Taipei Dance Circle (光環舞集) founder and choreographer Liou Shaw-lu (劉紹爐) usually drenches his dancers in baby oil before setting them loose to glide about the stage. The lack of friction between the dancers' bodies and their surroundings has been an essential component of his work.
This year, in Man and Object, friction is back. Liou wraps his six dancers in what he calls sponges, though to the uninitiated the material looks more like a cross between a big bed sheet and a yoga mat. The dancers roll up, roll out, bend and twist, constrained by their wrappings yet free to create forms, angles and movements that they could not do by bodies alone.
Liou said he was trying to focus on the internal — the spiritual — dimension of dance.
"I have made many oil dances in 13 years. Every time we perform we have a sponge underneath to take care of the dancers. We can feel it like a skin," Liou said yesterday in a telephone interview, explaining how he came up with the idea of using sponge mats for this piece.
"By limiting movement, sometimes it's a struggle like we have in real life ... struggle, but then freedom comes out," he said.
At the beginning of Man and Object the sponge-mats are on the floor and the dancers emerge "like new life coming out of the earth," he said.
PHOTOS: TAIPEI DANCE CIRCLE
"At the end, we are moving on the ceiling," to give the impression of "nature being so big and mankind is so small," he said. "It's very dreamlike — the sponge makes very strange shapes, just like visions."
Liou's wife and artistic partner Yang Wan-jung (楊宛蓉) said the sponges are hard on the dancers.
"They can't see the direction they are going — there's only a small hole to see through — so they have to think they are moving east, west, north," she said.
The lack of a clean count in the score makes things still more difficult for the dancers, as well as Liou's preference for a clean floor, which rules out using tape strips as floor marks. If that wasn't enough of a challenge, the dancers also have to cope with changes in their numbers each night.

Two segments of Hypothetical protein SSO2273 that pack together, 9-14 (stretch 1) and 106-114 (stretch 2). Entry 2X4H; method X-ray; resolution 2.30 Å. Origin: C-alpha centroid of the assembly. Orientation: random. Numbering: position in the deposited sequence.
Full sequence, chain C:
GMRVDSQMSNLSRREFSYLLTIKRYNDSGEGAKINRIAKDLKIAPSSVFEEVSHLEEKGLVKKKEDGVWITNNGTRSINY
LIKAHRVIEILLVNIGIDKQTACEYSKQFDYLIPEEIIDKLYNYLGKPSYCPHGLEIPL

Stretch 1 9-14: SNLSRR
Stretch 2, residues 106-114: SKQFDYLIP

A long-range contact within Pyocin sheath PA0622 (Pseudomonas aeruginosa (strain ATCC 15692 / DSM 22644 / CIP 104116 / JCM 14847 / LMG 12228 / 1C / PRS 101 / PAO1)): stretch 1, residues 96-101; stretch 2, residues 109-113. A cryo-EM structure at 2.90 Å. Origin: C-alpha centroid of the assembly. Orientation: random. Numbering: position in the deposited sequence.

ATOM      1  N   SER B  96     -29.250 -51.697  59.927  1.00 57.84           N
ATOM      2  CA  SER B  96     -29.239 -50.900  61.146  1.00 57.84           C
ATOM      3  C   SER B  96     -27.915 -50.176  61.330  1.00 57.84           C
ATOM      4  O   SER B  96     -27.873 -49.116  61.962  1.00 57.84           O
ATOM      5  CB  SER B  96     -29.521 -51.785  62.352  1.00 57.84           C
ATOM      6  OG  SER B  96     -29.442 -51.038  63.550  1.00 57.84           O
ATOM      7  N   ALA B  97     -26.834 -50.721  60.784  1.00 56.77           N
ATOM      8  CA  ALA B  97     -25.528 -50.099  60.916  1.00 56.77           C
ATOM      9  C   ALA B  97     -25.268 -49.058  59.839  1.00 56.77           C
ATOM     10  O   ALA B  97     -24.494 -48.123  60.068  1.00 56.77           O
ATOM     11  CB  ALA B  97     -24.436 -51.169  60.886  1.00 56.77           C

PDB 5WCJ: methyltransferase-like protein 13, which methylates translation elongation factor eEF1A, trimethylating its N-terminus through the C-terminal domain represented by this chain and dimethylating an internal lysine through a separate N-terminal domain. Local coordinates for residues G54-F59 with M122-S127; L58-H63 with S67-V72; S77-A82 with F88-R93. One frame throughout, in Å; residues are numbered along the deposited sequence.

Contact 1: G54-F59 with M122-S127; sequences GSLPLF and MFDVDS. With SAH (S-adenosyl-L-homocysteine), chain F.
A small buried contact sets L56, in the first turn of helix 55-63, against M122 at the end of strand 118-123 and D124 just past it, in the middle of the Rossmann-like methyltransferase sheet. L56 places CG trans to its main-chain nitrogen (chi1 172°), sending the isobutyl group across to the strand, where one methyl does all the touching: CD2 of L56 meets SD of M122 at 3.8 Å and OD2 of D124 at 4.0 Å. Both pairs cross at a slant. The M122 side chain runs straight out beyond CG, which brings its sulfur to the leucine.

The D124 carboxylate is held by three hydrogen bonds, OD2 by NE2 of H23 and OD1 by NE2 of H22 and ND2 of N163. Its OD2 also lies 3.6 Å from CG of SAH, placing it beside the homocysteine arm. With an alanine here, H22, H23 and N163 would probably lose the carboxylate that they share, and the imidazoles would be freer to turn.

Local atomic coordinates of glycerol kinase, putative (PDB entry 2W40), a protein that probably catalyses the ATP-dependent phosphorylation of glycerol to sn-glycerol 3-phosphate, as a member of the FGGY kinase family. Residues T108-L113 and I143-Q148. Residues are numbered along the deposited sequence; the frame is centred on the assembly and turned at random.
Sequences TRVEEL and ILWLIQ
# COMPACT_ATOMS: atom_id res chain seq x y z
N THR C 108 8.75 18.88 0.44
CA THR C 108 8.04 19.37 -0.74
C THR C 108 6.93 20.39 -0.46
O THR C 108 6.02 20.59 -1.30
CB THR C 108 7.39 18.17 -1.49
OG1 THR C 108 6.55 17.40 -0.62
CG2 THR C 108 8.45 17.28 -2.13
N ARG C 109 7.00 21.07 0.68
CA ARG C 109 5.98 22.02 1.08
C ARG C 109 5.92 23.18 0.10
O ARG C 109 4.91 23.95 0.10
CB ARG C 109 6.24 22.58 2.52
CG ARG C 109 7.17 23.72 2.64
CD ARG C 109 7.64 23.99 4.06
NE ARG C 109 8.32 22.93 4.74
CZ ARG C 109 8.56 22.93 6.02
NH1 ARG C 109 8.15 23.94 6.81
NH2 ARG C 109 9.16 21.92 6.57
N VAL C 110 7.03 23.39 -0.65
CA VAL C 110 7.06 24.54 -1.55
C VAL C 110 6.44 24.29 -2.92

Depending on the size of the stage they are using, Liou may have to pull a dancer out of a section if there isn't enough room for everyone to move. "This time the performances are all on big stages — except for Taoyuan and Nantou — so we are lucky," Yang said.
Flexibility is obviously a key requirement for a Taipei Dance Circle dancer, in addition to their basic training in dance and taichi. Liou used the music of modern Japanese composer Keiko Harada as the basis for Man and Object. He met Harada last year when he was invited to perform in Japan. He said he found her music very special, defying easy categorization. Her music is Asian, but largely uses Western instruments.
"The sounds are very original, not a beautiful melody," Liou said.
Harada gave Liou several of her compositions and he brought them back home to listen to before picking out the bits he wanted to use.
The score is performed by seven musicians, but it also incorporates chanting by the dancers.
"We have had eight years of body and voice coordination ... . Chinese movement comes from the dantian (丹田); so does the dancers' music and voices. So some sections have both music and voice, some have just voice, some just music," Liou said.
Harada and her parents came from Japan for the company's opening night in Taichung on March 31. Yang said that Harada was surprised by the way Liou had used her music but was very happy with the result. While the company has just four more performances ahead of them after tomorrow nights' show in Sinjhuang, Liou and Harada are hoping to find the funding that will allow the company to take Man and Object to Japan at some point, and for Harada to perform her music live with the company.
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